Restoring and protecting teeth
Corona Virus – Dental Update
Issue Date: 15/6/2020
Life Dental & Wellbeing is now open.
We are not running at full capacity yet as we are phasing our return to the new normal so please be patient if you are struggling to get through to us or waiting to hear back from you about an appointment. As expected, the way we operate will be a bit different but please do be reassured that we will continue to look after you and your oral health in a safe clinical environment.
If you have a dental appointment in the coming weeks we will be contacting you the day before to talk through the appointment procedure and ensure that you are happy to attend.
If you have a dental emergency please call the practice during normal working hours and we will endeavour to help you, however please be aware that there are some restrictions on the treatments we can undertake during the current Alert Status. Outside normal working hours and at weekends or on Bank Holidays please call the practice for further information that will guide you through the Out of Hours service.
We look forward to seeing you soon.
Ben Pearson and the team
What does it involve?Reshaping of the tooth then moulds taken to allow the construction of a porcelain or gold crown that sits over the tooth to protect it.
How many appointments?Two appointments usually a fortnight apart.
How much does it cost?Dependant on the materials used £599-£754
What is a dental crown?
Where a tooth has become heavily broken down as a result of decay, fracture or trauma placing a dental crown is often the preferred method of restoring the tooth.
A crown or ‘cap’ as it is sometimes referred to is a restoration that is used to cover the remaining structure of a tooth. In most instances, the crown is made from porcelain to mimic the tooth, encasing what remains of it, and additionally, helps protect the tooth from further fracturing. This is especially necessary when dealing with root-filled teeth which are much more prone to fracture.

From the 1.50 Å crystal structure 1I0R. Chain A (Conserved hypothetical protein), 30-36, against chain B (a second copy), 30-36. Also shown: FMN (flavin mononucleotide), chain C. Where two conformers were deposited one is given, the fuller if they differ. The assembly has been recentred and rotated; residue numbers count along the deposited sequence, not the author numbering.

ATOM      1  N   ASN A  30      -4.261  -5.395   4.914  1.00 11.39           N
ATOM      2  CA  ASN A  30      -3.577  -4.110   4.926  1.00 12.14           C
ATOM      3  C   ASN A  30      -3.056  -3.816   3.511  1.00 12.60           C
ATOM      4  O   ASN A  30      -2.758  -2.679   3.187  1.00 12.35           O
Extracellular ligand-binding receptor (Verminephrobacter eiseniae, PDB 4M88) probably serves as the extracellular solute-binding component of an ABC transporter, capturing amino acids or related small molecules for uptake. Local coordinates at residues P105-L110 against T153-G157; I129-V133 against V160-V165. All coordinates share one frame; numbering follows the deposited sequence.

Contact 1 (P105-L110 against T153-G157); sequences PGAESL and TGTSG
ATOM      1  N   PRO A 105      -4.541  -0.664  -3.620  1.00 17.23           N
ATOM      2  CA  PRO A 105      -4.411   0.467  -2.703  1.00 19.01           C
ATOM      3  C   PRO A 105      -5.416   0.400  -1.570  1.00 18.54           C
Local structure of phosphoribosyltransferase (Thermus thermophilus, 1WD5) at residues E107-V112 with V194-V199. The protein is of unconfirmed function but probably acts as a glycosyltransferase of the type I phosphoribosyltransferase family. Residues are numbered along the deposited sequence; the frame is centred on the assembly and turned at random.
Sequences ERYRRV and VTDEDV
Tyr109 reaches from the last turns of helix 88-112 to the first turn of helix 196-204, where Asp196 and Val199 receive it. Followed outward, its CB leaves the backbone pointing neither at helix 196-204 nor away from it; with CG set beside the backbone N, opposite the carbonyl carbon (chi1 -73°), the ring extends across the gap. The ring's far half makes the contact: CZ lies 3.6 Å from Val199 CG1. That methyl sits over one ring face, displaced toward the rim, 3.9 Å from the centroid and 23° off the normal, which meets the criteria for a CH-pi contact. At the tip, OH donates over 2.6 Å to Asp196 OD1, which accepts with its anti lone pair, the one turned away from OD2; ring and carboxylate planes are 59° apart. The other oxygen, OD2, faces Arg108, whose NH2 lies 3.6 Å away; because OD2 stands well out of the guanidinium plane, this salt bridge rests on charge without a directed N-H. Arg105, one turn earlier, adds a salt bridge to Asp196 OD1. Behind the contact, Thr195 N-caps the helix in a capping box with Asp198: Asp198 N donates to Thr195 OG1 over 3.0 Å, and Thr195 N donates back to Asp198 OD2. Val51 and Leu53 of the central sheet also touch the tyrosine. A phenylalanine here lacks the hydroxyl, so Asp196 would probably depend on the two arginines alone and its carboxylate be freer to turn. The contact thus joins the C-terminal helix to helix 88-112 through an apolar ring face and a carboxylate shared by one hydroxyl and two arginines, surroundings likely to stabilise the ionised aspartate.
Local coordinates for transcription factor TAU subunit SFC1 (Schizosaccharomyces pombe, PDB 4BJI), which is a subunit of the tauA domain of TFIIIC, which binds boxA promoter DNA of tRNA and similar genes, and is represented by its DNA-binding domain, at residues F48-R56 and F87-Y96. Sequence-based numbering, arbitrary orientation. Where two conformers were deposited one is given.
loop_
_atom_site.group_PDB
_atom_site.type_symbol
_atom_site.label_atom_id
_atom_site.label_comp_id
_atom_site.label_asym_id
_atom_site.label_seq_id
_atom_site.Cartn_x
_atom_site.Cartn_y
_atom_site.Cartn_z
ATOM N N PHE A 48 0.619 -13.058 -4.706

On back teeth where the teeth are exposed to much greater loading and the protective properties of the crown are the main reason for placing them, the crown can be made of a gold alloy or a new improved super hard porcelain. The latter is a much stronger option making them the longest lasting restorations that a dentist can place.
What is the procedure for having a crown fitted?
The procedure for making a dental crown involves initially reshaping the tooth to a dome shape, then taking a mould of the tooth and the opposing teeth using a very accurate putty material. The moulds are then sent to our dental laboratory nearby and are used to make plaster models. This is undertaken by our expert dental technician, Mr Anthony Spencer, who uses the models to precisely construct a new porcelain crown with all the nuance and beauty of a real tooth. To achieve the best possible cosmetic appearance we often ask that you visit him yourself in order to shade match the crown with your own teeth.
Because of the time and workmanship that goes into making a crown by our Exeter dentist, Ben Pearson, there is normally a gap of a fortnight between the mould taking and the cementing of the new crown, during which time a temporary crown will be provided.
Where there are a number of broken or heavily filled adjacent teeth, we will sometimes recommend that multiple crowns are made. The advantage of this is that by making all the new crowns at the same time they can be made to match and complement each other both in colour and shape so giving you a more natural smile.